To the scientists’ shock and delight, their fusion peptide vaccine not only protected the pigs against COVID-19, it also protected them against porcine epidemic diarrhea virus.
“That would suggest this same COVID-19 vaccine would protect against all variants,” Zeichner said. “So, that’s what we’re working on now.”
An unintentional discovery
Zeichner didn’t set out to create a universal vaccine. His initial project was to develop an inexpensive and easily manufactured one for SARS-CoV-2.
“The new mRNA technology that was used to create the [Pfizer and Moderna vaccines] is great, but it’s a really elaborate technology that is ideally suited to the modern world,” he said. “It’s a really involved production process that can only be done in a few places. We wanted something that was inexpensive and could be made in factories that already exist around the world.”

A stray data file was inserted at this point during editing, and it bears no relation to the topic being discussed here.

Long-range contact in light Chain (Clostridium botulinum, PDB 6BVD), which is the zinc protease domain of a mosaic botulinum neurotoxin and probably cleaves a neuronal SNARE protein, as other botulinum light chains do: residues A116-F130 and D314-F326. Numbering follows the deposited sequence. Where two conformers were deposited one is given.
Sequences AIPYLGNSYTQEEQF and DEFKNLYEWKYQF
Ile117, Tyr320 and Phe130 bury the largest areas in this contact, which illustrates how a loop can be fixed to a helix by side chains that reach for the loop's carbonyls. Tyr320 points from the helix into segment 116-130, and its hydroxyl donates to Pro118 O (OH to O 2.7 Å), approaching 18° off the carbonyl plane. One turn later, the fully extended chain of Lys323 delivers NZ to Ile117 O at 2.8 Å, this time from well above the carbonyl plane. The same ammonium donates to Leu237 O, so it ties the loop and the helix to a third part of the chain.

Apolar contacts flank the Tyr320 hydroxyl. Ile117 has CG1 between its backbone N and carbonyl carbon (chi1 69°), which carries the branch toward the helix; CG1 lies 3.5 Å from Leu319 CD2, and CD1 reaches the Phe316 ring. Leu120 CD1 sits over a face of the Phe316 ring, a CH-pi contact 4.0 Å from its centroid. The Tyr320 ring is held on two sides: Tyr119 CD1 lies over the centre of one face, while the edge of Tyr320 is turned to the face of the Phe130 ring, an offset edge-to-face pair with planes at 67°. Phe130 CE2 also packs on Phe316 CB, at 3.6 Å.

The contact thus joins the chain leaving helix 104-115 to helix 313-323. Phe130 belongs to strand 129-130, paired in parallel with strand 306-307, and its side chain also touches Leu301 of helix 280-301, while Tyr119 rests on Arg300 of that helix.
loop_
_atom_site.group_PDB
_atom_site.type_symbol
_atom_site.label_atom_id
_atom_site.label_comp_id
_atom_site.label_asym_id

Zeichner’s lab was already working on a technique to rapidly create these types of inexpensive vaccines when the COVID-19 pandemic hit last year.
His technique utilizes killed whole-cell bacteria — something humans have used to create vaccines for decades.
What’s different about Zeichner’s approach is he uses a special kind of e-coli bacteria that has had most of its genes deleted. With so few genes, the bacteria essentially becomes an empty vessel to carry the vaccine.
From there, Zeichner infuses synthesized DNA of the SARS-CoV-2 virus into the e-coli bacteria to create antigens — the things that induce an immune response in the body — on the bacteria’s surface.
Almost immediately, Zeichner’s team ran into a problem. The part of the SARS-CoV-2 virus that scientists are using to create antigens (the infamous spike protein visible on all COVID-19 pictures and drawings) was too big to fit on the e-coli bacteria.
So, the team went hunting for something smaller within that spike protein to use as an antigen.